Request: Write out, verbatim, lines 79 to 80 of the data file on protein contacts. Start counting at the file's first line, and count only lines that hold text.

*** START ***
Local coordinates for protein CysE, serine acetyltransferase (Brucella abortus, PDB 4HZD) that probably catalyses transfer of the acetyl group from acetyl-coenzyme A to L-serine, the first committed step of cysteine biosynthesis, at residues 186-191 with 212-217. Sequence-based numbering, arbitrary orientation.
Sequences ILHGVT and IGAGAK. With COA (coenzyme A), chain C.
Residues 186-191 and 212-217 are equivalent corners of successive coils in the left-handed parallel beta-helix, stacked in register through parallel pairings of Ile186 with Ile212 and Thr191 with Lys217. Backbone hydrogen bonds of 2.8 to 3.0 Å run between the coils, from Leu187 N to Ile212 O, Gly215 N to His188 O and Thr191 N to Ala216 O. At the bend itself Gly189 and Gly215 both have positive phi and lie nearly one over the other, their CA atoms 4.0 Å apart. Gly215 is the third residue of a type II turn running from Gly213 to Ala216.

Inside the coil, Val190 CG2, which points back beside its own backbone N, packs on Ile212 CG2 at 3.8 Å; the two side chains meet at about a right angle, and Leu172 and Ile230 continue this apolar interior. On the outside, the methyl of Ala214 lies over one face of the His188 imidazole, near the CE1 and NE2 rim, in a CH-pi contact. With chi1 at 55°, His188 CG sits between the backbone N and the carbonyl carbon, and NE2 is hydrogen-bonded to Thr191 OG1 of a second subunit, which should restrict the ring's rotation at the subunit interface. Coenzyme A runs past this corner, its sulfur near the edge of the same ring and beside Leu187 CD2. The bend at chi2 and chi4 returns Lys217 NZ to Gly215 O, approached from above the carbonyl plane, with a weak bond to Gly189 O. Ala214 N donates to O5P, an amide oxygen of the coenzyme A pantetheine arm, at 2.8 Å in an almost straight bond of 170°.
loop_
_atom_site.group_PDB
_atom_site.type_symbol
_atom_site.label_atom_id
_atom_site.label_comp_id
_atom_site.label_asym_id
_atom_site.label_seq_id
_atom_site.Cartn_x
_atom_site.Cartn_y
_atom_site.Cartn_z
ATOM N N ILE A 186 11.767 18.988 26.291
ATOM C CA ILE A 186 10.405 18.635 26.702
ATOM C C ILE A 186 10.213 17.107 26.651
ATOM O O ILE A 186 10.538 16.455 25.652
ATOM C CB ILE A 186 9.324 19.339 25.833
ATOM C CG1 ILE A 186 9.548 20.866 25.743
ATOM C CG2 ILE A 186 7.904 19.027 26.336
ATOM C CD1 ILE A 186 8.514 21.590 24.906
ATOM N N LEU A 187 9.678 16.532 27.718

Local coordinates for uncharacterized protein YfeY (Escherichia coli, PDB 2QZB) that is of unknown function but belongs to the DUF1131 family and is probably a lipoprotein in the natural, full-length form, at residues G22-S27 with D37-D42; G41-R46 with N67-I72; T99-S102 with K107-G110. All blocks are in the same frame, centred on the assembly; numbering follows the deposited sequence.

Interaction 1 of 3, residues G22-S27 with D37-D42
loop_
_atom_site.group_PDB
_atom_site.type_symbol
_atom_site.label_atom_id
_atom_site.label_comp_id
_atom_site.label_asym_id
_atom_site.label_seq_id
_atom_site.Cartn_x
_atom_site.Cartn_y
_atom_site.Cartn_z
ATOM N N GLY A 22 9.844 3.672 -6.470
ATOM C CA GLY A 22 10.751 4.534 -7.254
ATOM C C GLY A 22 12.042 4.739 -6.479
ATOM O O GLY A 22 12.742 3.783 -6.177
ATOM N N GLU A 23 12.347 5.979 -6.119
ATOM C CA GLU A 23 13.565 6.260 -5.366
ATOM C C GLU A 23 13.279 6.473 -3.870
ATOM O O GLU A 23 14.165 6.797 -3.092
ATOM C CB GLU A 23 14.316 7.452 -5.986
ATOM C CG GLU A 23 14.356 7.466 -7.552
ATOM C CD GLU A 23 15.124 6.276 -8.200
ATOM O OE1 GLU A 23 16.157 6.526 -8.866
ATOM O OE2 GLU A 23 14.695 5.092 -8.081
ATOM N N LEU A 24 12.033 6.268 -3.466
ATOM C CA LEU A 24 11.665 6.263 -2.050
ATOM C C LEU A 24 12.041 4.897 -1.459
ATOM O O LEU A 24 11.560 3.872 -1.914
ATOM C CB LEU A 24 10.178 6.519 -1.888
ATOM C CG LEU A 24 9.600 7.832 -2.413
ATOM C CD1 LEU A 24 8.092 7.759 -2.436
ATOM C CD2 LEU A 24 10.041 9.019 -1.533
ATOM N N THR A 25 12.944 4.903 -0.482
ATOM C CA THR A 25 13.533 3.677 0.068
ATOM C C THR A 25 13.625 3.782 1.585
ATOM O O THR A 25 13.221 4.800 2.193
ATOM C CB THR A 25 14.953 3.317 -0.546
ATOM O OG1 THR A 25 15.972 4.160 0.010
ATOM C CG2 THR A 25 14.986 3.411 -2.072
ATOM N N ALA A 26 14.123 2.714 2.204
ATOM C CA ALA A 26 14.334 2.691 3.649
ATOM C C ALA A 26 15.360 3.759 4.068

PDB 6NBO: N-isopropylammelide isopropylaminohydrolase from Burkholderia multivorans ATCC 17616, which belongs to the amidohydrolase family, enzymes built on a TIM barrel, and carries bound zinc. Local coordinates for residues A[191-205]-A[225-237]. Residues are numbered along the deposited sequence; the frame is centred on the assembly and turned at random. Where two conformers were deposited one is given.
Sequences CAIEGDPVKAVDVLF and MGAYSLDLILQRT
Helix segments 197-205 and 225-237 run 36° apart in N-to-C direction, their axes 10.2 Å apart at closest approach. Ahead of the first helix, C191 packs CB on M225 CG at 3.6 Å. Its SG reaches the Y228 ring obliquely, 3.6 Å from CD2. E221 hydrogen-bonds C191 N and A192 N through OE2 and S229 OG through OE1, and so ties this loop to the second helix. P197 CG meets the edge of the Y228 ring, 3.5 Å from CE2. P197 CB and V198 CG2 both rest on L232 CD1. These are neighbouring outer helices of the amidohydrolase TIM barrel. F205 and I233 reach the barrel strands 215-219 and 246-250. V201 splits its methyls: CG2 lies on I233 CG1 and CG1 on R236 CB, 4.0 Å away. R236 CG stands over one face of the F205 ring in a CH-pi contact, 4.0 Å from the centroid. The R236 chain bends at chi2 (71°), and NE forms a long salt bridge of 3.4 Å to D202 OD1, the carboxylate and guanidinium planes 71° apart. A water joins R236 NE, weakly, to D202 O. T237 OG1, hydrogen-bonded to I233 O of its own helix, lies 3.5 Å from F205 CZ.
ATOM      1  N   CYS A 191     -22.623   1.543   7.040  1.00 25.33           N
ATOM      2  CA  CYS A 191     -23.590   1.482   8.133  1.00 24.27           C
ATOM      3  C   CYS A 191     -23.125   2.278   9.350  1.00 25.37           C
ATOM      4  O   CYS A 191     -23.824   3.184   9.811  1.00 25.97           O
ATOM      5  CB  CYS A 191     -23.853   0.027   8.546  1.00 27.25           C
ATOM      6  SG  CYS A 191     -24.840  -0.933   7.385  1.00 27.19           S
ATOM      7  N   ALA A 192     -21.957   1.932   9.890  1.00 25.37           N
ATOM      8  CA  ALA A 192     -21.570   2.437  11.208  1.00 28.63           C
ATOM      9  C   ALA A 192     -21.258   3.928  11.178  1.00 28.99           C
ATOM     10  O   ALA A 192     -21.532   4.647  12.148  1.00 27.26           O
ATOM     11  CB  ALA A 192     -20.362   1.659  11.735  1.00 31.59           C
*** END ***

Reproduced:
ATOM     10  O   ALA A 192     -21.532   4.647  12.148  1.00 27.26           O
ATOM     11  CB  ALA A 192     -20.362   1.659  11.735  1.00 31.59           C